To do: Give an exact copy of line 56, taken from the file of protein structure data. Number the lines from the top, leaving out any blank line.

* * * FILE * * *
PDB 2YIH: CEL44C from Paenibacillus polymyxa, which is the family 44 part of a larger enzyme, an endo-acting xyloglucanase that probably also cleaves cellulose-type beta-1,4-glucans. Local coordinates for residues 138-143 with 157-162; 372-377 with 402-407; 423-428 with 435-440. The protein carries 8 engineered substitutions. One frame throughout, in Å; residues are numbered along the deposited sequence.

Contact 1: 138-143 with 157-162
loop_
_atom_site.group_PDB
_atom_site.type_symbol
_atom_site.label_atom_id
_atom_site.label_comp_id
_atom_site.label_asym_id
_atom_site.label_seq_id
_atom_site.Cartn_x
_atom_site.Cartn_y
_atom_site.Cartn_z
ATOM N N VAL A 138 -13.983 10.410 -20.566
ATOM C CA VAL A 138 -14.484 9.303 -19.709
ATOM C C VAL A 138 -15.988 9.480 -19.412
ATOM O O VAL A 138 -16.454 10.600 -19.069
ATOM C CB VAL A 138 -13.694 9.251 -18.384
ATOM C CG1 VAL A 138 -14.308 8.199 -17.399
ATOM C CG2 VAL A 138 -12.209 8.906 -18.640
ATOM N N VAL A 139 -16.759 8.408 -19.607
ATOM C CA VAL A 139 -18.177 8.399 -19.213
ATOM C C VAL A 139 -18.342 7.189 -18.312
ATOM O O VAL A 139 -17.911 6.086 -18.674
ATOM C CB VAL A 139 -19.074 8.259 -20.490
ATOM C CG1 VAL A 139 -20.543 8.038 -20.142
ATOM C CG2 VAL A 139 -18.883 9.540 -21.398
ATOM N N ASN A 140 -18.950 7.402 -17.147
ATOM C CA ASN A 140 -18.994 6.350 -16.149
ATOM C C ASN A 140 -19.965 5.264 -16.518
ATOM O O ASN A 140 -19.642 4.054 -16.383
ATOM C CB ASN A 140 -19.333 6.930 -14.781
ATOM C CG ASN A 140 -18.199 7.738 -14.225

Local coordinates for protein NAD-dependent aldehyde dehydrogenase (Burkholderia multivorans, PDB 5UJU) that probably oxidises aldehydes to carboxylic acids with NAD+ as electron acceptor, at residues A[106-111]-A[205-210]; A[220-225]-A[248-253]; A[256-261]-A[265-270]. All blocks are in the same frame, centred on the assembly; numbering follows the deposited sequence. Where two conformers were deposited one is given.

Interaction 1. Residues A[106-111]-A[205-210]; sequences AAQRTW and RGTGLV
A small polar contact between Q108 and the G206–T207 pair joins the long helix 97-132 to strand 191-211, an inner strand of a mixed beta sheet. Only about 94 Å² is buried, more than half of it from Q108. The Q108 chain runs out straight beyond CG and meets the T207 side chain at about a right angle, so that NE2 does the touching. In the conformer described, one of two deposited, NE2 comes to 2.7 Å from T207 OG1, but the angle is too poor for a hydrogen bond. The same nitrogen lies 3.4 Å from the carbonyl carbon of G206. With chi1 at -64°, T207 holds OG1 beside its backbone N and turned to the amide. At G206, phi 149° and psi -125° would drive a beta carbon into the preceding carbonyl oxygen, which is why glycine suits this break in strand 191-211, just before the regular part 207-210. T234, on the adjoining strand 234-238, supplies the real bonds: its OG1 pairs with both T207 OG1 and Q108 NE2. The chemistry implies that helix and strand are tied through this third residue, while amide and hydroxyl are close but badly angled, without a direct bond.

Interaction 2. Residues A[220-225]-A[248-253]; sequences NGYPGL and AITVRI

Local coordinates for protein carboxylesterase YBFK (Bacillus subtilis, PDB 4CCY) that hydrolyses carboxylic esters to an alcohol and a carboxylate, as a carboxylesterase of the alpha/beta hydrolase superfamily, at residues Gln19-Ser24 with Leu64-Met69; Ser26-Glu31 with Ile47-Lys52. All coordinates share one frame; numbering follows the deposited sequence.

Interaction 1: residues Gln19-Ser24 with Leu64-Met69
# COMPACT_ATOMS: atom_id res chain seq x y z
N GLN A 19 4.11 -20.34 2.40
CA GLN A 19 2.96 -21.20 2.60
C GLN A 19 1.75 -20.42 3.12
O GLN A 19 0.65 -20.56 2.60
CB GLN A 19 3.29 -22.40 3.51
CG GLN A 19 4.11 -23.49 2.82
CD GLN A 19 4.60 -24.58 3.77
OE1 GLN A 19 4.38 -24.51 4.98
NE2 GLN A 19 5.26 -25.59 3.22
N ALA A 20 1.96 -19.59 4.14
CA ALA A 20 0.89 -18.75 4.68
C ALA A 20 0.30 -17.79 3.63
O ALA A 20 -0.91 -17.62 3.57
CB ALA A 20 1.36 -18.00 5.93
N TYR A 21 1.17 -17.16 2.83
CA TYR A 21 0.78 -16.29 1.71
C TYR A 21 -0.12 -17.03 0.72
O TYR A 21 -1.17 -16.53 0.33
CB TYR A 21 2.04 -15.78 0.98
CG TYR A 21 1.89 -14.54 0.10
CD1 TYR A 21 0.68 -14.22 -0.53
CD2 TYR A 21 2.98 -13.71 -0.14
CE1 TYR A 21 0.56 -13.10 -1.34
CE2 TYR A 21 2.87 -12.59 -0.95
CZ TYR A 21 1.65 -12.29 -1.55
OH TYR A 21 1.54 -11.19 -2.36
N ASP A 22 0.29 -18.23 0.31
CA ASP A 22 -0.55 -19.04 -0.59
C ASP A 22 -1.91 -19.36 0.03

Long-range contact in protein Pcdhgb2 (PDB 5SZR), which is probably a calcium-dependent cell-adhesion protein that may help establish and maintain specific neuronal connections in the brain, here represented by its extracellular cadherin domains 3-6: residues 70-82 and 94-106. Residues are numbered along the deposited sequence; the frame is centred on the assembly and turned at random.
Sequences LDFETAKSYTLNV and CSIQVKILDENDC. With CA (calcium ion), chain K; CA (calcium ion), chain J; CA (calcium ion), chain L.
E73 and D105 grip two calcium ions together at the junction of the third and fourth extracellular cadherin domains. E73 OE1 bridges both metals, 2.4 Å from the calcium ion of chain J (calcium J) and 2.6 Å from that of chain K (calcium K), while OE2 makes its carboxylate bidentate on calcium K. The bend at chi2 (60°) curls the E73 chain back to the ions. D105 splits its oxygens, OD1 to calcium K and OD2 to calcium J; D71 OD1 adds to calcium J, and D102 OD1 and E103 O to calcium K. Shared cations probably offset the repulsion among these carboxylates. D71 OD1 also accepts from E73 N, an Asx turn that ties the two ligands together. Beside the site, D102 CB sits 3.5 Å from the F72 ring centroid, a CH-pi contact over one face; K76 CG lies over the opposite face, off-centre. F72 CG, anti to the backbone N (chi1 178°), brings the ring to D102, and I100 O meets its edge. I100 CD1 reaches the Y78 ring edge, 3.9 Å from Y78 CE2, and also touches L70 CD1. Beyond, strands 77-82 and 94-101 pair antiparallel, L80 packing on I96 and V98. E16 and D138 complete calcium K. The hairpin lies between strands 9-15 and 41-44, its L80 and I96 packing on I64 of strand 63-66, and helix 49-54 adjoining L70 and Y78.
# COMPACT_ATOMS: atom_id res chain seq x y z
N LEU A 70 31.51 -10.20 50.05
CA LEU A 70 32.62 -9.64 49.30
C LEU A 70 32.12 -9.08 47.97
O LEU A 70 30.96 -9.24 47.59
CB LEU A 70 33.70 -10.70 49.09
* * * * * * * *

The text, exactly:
C TYR A 21 -0.12 -17.03 0.72